Christine1 guides and assists others in her mentoring role, wanting them to accomplish their goals as well. There is an emphasis on the personal growth and individual success of the team members, beyond the achievement of the goals of the team and the organization. This is known as the transactional approach to leadership (Ibarra & Scoular, 2019) because Christine1 invests significant time and effort in mentoring and nurturing the team to upskill them, enhance their strengths, overcome their weaknesses, and actualise their potential by leveraging her relationship with the team members.

In a study by Peláez Zuberbuhler et al. (2020), the researchers investigated the benefits that coaching-based leadership can have on developing the skills and performance of team members in Spain. They found that adopting such an approach to leadership significantly increased the work engagement and performance of the members. Thus, there is evidence to support the benefits of the leadership style of Christine.

The overall approach of Christine1 can be categorised as democratic in nature as there is an appreciation of the individuality and diversity of the team members; use of the relational bonds among the members to engage them; and a more participative or collaborative approach to leadership (Bhatti et al., 2012).

National Quality Standard

The National Quality Standard (NQS) is published by the Australian Children’s Education and Care Quality Authority (2020). It sets the national quality benchmarks in Australia for the area of early childhood education (ECE) that occurs outside formal schools, such as in childcare service centres. The purpose of the guidelines is to ensure that the quality of care in various early learning and child care centres across Australia meets certain specific requirements. They are used for the regulation, assessment, and improvement of early childhood and care centres since 2012 (Australian Children’s Education and Care Quality Authority, 2020).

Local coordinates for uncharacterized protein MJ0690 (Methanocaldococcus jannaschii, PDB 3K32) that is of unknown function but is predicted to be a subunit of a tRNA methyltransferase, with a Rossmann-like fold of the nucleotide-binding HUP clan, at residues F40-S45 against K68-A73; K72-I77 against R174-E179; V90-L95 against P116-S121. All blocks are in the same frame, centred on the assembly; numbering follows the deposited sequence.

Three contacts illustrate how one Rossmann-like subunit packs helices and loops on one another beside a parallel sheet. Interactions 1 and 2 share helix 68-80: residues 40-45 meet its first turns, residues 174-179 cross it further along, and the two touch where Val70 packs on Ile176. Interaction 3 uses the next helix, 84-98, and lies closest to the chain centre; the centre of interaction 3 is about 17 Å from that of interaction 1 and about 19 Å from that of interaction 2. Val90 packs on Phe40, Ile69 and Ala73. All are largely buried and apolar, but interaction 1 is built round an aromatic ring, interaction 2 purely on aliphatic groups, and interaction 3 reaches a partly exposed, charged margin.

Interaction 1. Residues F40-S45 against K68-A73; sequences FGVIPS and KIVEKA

The National Quality Standard broadly covers seven areas of importance in childhood development and wellbeing, and is also used for the assessment of the ratings of the various affiliated early childhood education and care centres. Quality areas include educational programme and practice, health and safety, physical environment, staffing arrangements, relationships with children, collaborative partnerships with families and communities, and governance and leadership.

Quality area 7 covers governance and leadership, which involves the elements of service philosophy and purpose, management systems, roles and responsibilities, continuous improvement, educational leadership, and development of professionals. These are considered important since effective leadership can create shared values and directions for the services, culminating in continuous improvement in quality of the services (Australian Children’s Education and Care Quality Authority, 2020). The interview discussed the elements of service philosophy and roles and responsibilities

The leader met the elements of service philosophy (Australian Children’s Education and Care Quality Authority, 2020) as she showed a clear statement of philosophy of helping others, leveraging relationships, and personal development of the team. This guides all operations, such as management of teams, training, conflict resolutions, and decision-making (Barblett & Kirk, 2018).

The other element of roles and responsibilities (Australian Children’s Education and Care Quality Authority, 2020) is also met by Christine1 as there is a specified set of roles and responsibilities for her in the organisation. Moreover, these roles and responsibilities are clearly understood and actualised by her efforts. Her work profile includes both general and specific responsibilities such as quality care for the children by ensuring that the staff at the early childhood education and care centre is qualified to work with and passionate about children, adherence to the national quality standard, and so on. She is also actively involved in leading the team and the culture of the early childhood education and care centre by modelling the values of the Great3 organisation, promoting diversity, participation, and inclusion; ensuring the safety of the children and the team; supporting the families; enhancing the business performance of the early childhood education and care centre, among other responsibilities that govern the operations of the early childhood education and care centre (Thorpe et al., 2020).